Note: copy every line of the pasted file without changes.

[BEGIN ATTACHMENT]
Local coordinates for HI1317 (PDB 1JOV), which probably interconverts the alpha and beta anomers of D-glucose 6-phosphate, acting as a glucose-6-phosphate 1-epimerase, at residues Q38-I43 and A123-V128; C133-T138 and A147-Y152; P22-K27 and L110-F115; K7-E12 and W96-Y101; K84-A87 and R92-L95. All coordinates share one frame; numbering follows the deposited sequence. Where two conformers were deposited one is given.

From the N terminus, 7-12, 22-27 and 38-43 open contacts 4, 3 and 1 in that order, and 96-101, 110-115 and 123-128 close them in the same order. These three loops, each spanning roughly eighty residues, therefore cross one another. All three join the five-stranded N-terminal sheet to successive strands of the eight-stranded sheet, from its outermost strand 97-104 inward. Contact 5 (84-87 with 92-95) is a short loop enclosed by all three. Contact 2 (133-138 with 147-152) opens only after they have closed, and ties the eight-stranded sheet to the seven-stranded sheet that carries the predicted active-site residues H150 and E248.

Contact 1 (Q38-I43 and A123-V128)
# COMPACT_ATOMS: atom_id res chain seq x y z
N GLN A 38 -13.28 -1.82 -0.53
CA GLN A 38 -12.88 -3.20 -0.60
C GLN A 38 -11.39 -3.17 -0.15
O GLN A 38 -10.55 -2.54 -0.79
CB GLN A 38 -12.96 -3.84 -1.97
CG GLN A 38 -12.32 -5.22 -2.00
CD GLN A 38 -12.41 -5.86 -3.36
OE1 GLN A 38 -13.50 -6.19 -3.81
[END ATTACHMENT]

Local coordinates for HI1317 (PDB 1JOV), which probably interconverts the alpha and beta anomers of D-glucose 6-phosphate, acting as a glucose-6-phosphate 1-epimerase, at residues Q38-I43 and A123-V128; C133-T138 and A147-Y152; P22-K27 and L110-F115; K7-E12 and W96-Y101; K84-A87 and R92-L95. All coordinates share one frame; numbering follows the deposited sequence. Where two conformers were deposited one is given.

From the N terminus, 7-12, 22-27 and 38-43 open contacts 4, 3 and 1 in that order, and 96-101, 110-115 and 123-128 close them in the same order. These three loops, each spanning roughly eighty residues, therefore cross one another. All three join the five-stranded N-terminal sheet to successive strands of the eight-stranded sheet, from its outermost strand 97-104 inward. Contact 5 (84-87 with 92-95) is a short loop enclosed by all three. Contact 2 (133-138 with 147-152) opens only after they have closed, and ties the eight-stranded sheet to the seven-stranded sheet that carries the predicted active-site residues H150 and E248.

Contact 1 (Q38-I43 and A123-V128)
# COMPACT_ATOMS: atom_id res chain seq x y z
N GLN A 38 -13.28 -1.82 -0.53
CA GLN A 38 -12.88 -3.20 -0.60
C GLN A 38 -11.39 -3.17 -0.15
O GLN A 38 -10.55 -2.54 -0.79
CB GLN A 38 -12.96 -3.84 -1.97
CG GLN A 38 -12.32 -5.22 -2.00
CD GLN A 38 -12.41 -5.86 -3.36
OE1 GLN A 38 -13.50 -6.19 -3.81